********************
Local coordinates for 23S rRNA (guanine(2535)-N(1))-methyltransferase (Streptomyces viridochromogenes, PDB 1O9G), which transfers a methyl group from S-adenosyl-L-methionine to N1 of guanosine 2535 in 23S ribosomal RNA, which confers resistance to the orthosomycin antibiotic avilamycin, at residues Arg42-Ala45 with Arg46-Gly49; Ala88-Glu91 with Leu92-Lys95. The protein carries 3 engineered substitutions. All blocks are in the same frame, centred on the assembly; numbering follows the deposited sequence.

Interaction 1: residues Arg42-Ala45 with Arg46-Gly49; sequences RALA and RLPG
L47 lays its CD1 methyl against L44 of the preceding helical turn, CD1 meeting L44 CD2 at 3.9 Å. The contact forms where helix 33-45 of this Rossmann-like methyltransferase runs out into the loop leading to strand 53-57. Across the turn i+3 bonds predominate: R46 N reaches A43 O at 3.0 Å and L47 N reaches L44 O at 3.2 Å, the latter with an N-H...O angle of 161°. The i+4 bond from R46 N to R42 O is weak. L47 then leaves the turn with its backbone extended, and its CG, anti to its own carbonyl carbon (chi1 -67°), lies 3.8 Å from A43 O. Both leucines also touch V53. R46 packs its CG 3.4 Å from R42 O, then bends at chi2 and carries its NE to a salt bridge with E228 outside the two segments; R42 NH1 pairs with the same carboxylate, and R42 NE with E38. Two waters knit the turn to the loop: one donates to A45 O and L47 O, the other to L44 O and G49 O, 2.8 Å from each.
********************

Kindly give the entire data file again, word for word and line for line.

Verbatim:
Local coordinates for 23S rRNA (guanine(2535)-N(1))-methyltransferase (Streptomyces viridochromogenes, PDB 1O9G), which transfers a methyl group from S-adenosyl-L-methionine to N1 of guanosine 2535 in 23S ribosomal RNA, which confers resistance to the orthosomycin antibiotic avilamycin, at residues Arg42-Ala45 with Arg46-Gly49; Ala88-Glu91 with Leu92-Lys95. The protein carries 3 engineered substitutions. All blocks are in the same frame, centred on the assembly; numbering follows the deposited sequence.

Interaction 1: residues Arg42-Ala45 with Arg46-Gly49; sequences RALA and RLPG
L47 lays its CD1 methyl against L44 of the preceding helical turn, CD1 meeting L44 CD2 at 3.9 Å. The contact forms where helix 33-45 of this Rossmann-like methyltransferase runs out into the loop leading to strand 53-57. Across the turn i+3 bonds predominate: R46 N reaches A43 O at 3.0 Å and L47 N reaches L44 O at 3.2 Å, the latter with an N-H...O angle of 161°. The i+4 bond from R46 N to R42 O is weak. L47 then leaves the turn with its backbone extended, and its CG, anti to its own carbonyl carbon (chi1 -67°), lies 3.8 Å from A43 O. Both leucines also touch V53. R46 packs its CG 3.4 Å from R42 O, then bends at chi2 and carries its NE to a salt bridge with E228 outside the two segments; R42 NH1 pairs with the same carboxylate, and R42 NE with E38. Two waters knit the turn to the loop: one donates to A45 O and L47 O, the other to L44 O and G49 O, 2.8 Å from each.